Japan Aerospace Exploration Agency

H-IIA 202

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Administrator: Hiroshi Yamakawa Founded: 2003 Successes: 36 Failures: 1 Pending: 7

The Japan Aerospace Exploration Agency (JAXA) is Japan's national aero-space agency. Through the merger of three previously independent organizations, JAXA was formed on 1 October 2003. JAXA is responsible for research, technology development and the launch of satellites into orbit, and is involved in many more advanced missions, such as asteroid exploration and possible manned exploration of the Moon. JAXA launch their Epsilon vehicle from the Uchinoura Space Center and their H-II vehicles from the Tanegashima Space Center.


Launch Vehicle

H-IIA 202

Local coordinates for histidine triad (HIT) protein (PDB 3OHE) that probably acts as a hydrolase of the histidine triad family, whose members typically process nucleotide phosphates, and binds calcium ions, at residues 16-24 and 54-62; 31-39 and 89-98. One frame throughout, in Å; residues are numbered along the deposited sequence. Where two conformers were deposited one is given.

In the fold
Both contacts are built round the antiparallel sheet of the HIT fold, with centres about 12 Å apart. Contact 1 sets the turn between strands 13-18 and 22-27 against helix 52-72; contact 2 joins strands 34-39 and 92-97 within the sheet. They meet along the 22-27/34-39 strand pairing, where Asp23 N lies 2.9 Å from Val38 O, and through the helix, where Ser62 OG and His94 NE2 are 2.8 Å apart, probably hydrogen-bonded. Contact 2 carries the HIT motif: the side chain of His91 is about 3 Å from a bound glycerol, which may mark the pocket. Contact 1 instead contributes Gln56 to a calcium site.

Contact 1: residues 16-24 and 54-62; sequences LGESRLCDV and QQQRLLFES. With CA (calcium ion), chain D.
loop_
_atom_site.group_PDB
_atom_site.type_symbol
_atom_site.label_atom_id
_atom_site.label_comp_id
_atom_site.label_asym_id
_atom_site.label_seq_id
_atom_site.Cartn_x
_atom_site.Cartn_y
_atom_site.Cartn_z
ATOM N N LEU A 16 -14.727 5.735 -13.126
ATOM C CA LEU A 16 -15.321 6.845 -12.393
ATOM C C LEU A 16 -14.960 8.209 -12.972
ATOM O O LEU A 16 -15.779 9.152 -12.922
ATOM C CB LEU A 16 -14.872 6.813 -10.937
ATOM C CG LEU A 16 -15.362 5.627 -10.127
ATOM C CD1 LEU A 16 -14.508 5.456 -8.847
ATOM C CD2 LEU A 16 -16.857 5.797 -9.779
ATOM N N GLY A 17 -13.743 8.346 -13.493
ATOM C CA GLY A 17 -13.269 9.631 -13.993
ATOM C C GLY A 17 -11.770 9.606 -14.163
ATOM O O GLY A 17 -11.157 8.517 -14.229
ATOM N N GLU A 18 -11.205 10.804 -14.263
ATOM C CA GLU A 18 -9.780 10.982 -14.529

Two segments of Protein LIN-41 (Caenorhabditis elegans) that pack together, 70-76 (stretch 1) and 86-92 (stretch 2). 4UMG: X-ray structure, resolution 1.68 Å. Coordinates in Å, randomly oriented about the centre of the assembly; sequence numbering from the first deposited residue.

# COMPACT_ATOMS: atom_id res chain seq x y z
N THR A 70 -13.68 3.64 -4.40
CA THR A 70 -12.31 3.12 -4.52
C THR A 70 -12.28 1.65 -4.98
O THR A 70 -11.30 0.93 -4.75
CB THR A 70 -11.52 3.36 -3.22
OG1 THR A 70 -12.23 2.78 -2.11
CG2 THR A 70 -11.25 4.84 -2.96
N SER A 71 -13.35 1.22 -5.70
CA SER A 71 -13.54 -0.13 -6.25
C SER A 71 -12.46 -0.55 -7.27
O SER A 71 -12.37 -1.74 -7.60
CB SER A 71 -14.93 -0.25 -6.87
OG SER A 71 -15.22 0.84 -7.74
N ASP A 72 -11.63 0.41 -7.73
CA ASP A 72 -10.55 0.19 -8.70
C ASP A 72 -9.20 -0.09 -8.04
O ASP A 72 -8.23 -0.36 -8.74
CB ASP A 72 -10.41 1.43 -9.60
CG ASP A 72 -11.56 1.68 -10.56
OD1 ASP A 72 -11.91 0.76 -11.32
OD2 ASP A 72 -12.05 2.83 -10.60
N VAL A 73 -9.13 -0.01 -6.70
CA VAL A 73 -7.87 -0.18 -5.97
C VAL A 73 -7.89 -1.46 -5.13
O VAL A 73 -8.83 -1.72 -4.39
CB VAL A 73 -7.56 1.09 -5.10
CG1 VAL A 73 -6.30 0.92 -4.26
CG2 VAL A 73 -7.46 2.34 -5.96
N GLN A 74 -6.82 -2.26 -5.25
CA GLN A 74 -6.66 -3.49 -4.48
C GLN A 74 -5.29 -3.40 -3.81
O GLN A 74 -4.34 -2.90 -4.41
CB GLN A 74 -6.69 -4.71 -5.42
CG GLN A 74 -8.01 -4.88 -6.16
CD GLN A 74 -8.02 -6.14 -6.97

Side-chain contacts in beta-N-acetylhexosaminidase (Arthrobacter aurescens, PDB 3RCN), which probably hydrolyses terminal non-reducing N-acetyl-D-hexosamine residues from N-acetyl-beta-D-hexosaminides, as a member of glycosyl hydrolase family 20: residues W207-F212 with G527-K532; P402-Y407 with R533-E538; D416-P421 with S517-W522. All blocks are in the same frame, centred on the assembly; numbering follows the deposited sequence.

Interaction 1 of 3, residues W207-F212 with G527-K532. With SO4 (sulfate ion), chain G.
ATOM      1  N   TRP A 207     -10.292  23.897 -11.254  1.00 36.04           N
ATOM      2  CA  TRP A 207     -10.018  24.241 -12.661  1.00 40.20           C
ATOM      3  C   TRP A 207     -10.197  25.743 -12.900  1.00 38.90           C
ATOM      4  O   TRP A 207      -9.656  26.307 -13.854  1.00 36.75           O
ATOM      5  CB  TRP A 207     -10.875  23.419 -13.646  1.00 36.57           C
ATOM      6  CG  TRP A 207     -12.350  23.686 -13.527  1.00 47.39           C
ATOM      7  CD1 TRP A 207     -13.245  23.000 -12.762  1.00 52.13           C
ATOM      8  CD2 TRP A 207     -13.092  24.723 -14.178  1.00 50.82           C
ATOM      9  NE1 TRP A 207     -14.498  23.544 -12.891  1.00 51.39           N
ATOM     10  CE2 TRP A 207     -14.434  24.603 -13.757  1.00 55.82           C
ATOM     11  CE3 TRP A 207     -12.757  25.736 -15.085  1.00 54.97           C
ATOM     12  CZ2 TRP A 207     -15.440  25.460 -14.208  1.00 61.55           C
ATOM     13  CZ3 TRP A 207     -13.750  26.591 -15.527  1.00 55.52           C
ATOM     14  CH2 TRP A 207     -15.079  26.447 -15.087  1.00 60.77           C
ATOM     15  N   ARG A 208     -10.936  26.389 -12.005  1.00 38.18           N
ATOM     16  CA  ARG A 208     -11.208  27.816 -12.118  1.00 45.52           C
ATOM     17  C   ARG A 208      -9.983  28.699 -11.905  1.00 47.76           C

Configuration: 202
Family: H-II

H-IIA (H2A) is an active expendable launch system operated by Mitsubishi Heavy Industries (MHI) for the Japan Aerospace Exploration Agency. The liquid-fueled H-IIA rockets have been used to launch satellites into geostationary orbit, to launch a lunar orbiting spacecraft, and to launch Akatsuki, which studied the planet Venus. Launches occur at the Tanegashima Space Center.


Earth Science

Himawari-9 is a geostationary weather satellite operated by the Japan Meteorological Agency. It will be placed at 140 degrees East and will replace Himawari-8 in 2022. The satellite is about 3,500 kilograms and has a design life of around 15 years with operational life lasting 8 years.The main instrument aboard is a 16 channel multispectral imager to capture visible light and infrared images of the Asian-Pacific region.

Launch Window

NET: November 2nd 2016 - 06:20 UTC

Launch Window

Open: November 2nd 2016 - 06:20 UTC

Close: November 2nd 2016 - 09:18 UTC

Watch the Launch

Tanegashima, Japan

Yoshinobu Launch Complex, Tanegashima, Japan





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